An Introduction to Sociolinguistics
|Series:||Learning About Language|
Sociolinguistics is the study of the interaction between language and society. In this classic introductory work, Janet Holmes examines the role of language in a variety of social contexts, considering both how language works and how it can be used to signal and interpret various aspects of social identity. Written with Holmes' customary enthusiasm, the book is divided into three sections which explain basic sociolinguistic concepts in the light of classic approaches as well as introducing more recent research. This fourth edition has been revised and updated throughout using key concepts and examples to guide the reader through this fascinating area, including: - New sections on: koines and koineisation linguistic landscapes New Englishes Stylisation language and sexuality societal approaches to attitude research forensic linguistics - A new selection of informative examples, exercises and maps -Fully updated further reading and references sections An Introduction to Sociolinguistics is an essential introductory text for all students of sociolinguistics and a splendid point of reference for students of applied linguistics. It is also an accessible guide for those who are simply interested in language and the many and varied uses we put it to.
Janet Holmes is Professor of Linguistics at Victoria University of Wellington. She teaches sociolinguistics courses from first year to postgraduate level Her books include Gendered Talk at Work andthe Blackwell Handbook of Language and Gender (co-edited with Miriam Meyerhoff). Most recently she has published Leadership, Discourse and Ethnicity (co-authored with Meredith Marra and Bernadette Vine) reflecting her most recent research interests which focus on leadership discourse and the relevance of gender and ethnicity in the workplace.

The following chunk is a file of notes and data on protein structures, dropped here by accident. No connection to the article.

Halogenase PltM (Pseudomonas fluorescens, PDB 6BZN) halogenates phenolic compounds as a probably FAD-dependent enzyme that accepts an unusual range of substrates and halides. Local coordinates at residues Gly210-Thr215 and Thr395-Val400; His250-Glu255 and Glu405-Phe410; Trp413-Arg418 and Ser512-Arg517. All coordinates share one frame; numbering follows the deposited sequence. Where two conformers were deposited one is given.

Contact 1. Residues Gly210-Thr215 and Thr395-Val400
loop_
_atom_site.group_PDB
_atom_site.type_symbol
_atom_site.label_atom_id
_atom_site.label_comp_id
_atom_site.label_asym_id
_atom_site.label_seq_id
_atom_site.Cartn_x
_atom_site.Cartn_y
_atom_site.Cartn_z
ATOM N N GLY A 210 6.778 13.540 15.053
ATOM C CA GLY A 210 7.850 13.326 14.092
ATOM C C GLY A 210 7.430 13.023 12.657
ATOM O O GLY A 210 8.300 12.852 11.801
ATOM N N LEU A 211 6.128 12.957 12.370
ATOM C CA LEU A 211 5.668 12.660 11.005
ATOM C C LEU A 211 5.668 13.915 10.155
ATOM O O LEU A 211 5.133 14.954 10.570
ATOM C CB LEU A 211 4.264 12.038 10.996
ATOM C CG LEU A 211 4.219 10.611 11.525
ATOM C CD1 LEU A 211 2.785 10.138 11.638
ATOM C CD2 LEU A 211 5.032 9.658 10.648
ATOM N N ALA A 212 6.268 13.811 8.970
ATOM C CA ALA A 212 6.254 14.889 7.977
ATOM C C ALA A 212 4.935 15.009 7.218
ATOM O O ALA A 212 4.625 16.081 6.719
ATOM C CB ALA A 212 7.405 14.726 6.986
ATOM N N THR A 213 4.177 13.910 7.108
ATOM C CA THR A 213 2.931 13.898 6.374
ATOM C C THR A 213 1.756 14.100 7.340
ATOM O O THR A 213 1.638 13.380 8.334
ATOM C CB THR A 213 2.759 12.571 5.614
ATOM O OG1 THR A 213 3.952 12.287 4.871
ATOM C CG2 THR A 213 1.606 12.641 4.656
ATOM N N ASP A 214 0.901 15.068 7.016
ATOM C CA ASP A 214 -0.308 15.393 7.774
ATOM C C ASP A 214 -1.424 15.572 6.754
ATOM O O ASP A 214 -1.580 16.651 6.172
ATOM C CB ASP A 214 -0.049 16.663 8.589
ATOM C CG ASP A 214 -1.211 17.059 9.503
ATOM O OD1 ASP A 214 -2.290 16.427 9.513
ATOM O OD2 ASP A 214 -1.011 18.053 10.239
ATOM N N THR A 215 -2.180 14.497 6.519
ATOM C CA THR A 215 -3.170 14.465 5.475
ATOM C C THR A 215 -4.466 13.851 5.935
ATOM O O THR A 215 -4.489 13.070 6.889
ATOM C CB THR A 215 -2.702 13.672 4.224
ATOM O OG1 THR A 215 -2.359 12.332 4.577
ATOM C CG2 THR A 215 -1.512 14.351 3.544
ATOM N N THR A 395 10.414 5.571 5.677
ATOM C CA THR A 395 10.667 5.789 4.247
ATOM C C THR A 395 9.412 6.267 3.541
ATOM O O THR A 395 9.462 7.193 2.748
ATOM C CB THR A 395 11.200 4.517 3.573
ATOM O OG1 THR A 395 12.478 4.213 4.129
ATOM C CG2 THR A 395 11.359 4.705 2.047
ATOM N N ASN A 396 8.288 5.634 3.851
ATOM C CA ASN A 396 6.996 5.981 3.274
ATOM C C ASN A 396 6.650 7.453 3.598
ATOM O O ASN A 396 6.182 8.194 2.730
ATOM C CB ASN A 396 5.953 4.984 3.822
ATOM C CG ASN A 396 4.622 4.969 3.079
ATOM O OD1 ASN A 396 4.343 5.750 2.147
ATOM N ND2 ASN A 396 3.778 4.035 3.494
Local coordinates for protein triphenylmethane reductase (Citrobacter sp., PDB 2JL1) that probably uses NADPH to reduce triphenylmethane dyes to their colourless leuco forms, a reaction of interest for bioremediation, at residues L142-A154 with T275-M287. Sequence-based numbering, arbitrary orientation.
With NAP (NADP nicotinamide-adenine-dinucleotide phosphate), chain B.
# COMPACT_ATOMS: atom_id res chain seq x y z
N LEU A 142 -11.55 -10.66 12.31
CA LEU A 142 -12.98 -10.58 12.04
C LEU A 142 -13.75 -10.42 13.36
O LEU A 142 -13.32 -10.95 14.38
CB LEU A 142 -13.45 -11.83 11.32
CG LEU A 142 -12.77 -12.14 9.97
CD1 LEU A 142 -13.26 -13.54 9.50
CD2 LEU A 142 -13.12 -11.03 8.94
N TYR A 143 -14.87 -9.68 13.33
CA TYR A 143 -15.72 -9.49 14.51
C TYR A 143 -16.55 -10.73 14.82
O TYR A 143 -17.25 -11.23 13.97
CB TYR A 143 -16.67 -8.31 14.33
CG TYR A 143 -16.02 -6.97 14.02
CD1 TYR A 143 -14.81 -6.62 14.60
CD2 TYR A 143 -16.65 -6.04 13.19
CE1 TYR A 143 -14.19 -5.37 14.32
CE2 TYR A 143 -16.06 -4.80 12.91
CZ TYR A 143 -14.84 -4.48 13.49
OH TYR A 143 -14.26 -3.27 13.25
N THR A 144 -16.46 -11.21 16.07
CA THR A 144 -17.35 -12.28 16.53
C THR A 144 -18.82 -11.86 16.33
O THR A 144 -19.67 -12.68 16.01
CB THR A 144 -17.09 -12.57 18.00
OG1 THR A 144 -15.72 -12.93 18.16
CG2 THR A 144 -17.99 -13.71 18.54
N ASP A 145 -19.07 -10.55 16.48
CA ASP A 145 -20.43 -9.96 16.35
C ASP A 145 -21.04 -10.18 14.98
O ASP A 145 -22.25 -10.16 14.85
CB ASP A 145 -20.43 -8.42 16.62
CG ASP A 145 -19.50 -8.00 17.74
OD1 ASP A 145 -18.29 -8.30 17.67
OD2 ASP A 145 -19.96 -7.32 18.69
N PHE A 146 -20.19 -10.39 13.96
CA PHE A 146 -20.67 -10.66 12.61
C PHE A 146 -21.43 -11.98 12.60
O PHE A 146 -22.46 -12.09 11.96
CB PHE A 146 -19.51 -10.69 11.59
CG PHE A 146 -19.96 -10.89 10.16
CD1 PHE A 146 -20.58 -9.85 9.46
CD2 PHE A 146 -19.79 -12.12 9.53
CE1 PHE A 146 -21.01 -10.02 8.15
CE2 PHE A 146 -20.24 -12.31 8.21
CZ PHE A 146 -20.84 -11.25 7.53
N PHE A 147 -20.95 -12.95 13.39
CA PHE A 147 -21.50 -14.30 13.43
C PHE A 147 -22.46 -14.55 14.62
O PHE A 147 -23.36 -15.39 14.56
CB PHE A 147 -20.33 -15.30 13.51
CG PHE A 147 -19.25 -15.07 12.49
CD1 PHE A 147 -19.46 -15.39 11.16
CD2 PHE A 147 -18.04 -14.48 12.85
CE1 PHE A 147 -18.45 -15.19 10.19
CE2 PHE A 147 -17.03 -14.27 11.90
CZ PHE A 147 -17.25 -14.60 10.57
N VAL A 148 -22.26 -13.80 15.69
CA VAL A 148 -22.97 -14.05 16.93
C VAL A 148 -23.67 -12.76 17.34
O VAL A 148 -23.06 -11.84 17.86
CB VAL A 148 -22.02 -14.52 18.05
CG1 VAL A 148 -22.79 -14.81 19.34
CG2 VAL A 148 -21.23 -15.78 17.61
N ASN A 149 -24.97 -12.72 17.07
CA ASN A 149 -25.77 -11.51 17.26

ContentsPreface to Fourth EditionPreface to Third EditionPreface to Second Edition Preface to First Edition Author's Acknowledgements Publisher's Acknowledgements 1. What do sociolinguists study? What is a sociolinguist? Why do we say the same thing in different ways? What are the different ways we say things? Social factors, dimensions and explanations Section I: Multilingual Speech Communities2. Language choice in multilingual communities Choosing your variety or code Diglossia Code-switching or code-mixing 3. Language maintenance and shift Language shift in different communities Language death and language loss Factors contributing to language shift How can a minority language be maintained? Language revival 4. Linguistic varieties and multilingual nations Vernacular languages Standard languages Lingua francas Pidgins and creoles 5. National languages and language planning National and official languages Planning for a national official language Developing a standard variety in Norway The linguist's role in language planning Section II: Language Variation: Focus on Users6. Regional and social dialects Regional variation Social variation Social dialects 7. Gender and age Gender-exclusive speech differences: non-Western communities Gender-preferential speech features: social dialect research Gender and social class Explanations of women's linguistic behaviour Age-graded features of speech Age and social dialect data Age grading and language change 8. Ethnicity and social networks Ethnicity Social networks 9. Language change Variation and change How do changes spread? How do we study language change? Reasons for language change Section III: Language Variation: Focus on Uses10. Style, context and register Addressee as an influence on style Accommodation theory Context, style and class Style in non-Western societies Register 11. Speech functions, politeness and cross-cultural communication The functions of speech Politeness and address forms Linguistic politeness in different cultures 12. Gender, politeness and stereotypes Women's language and confidence Interaction Gossip The linguistic construction of genderThe linguistic construction of sexuality Sexist language 13. Language, cognition and culture Language and perception Whorf Linguistic categories and culture Discourse patterns and culture Language, social class, and cognition 14. Analysing Discourse Pragmatics and politeness theoryEthnography of speaking Interactional sociolinguisticsConversation Analysis (CA)Critical Discourse Analysis (CDA) 15. Attitudes and applications Attitudes to language Sociolinguistics and education Sociolinguistics and forensic linguistics 16. Conclusion Sociolinguistic competence Dimensions of sociolinguistic analysis Sociolinguistic universals References Appendix: phonetic symbols Glossary Index